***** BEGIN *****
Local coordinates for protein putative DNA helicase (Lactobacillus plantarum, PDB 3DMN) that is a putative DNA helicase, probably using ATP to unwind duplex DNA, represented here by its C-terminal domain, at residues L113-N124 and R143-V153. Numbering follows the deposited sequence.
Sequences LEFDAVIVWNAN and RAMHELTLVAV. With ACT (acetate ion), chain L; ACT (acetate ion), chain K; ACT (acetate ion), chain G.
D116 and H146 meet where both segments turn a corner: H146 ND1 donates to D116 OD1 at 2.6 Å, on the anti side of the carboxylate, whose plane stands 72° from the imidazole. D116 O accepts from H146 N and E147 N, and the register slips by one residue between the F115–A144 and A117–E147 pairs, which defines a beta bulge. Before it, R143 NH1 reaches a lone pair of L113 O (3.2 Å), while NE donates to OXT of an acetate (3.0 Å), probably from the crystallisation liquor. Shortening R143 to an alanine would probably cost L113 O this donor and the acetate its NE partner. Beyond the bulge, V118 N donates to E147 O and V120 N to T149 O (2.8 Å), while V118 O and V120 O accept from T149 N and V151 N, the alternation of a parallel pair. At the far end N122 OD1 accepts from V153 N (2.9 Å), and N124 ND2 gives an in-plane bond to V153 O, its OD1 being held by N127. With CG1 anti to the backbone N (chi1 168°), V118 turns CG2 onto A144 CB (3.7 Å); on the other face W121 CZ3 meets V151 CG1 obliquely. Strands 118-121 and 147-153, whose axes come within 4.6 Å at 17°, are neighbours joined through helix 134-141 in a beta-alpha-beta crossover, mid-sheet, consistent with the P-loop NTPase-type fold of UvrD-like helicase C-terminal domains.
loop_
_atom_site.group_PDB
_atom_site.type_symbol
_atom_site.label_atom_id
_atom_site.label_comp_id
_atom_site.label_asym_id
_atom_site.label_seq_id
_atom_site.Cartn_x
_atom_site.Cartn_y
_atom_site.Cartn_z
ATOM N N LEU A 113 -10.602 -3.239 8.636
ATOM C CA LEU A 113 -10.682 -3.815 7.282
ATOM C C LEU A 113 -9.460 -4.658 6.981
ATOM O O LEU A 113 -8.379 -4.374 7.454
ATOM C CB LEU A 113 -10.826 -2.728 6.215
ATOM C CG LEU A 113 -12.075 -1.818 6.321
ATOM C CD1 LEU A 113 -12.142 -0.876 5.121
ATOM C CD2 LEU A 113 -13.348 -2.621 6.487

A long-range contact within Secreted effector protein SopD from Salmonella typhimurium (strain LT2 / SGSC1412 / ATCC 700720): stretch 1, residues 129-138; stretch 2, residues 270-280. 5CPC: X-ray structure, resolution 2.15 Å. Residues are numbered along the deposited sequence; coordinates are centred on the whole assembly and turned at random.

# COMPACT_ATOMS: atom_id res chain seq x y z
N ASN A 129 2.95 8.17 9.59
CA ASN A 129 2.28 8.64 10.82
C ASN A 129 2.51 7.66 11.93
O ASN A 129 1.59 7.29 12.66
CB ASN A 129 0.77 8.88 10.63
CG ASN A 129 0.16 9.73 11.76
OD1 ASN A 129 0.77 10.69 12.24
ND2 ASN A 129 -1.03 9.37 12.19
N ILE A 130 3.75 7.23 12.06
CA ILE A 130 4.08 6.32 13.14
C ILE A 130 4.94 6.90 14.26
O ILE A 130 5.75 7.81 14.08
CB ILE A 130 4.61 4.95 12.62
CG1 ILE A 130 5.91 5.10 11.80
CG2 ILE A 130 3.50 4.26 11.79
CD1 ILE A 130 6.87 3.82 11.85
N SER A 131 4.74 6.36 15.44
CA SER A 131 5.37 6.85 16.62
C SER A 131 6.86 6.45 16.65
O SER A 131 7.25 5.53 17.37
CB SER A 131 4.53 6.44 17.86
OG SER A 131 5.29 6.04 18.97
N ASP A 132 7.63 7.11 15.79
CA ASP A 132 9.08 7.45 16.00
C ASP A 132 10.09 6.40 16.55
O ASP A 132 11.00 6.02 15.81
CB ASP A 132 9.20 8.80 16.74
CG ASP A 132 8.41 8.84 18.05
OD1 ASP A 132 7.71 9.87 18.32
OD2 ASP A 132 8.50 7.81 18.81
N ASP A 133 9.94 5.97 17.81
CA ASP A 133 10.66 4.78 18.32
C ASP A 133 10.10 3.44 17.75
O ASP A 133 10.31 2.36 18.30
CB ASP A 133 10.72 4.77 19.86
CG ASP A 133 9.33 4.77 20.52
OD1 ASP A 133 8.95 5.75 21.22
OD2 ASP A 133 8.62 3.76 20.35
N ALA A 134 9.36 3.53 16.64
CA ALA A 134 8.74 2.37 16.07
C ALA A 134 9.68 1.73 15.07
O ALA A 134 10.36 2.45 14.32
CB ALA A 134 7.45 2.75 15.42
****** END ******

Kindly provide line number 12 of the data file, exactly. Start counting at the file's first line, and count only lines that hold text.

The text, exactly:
_atom_site.Cartn_y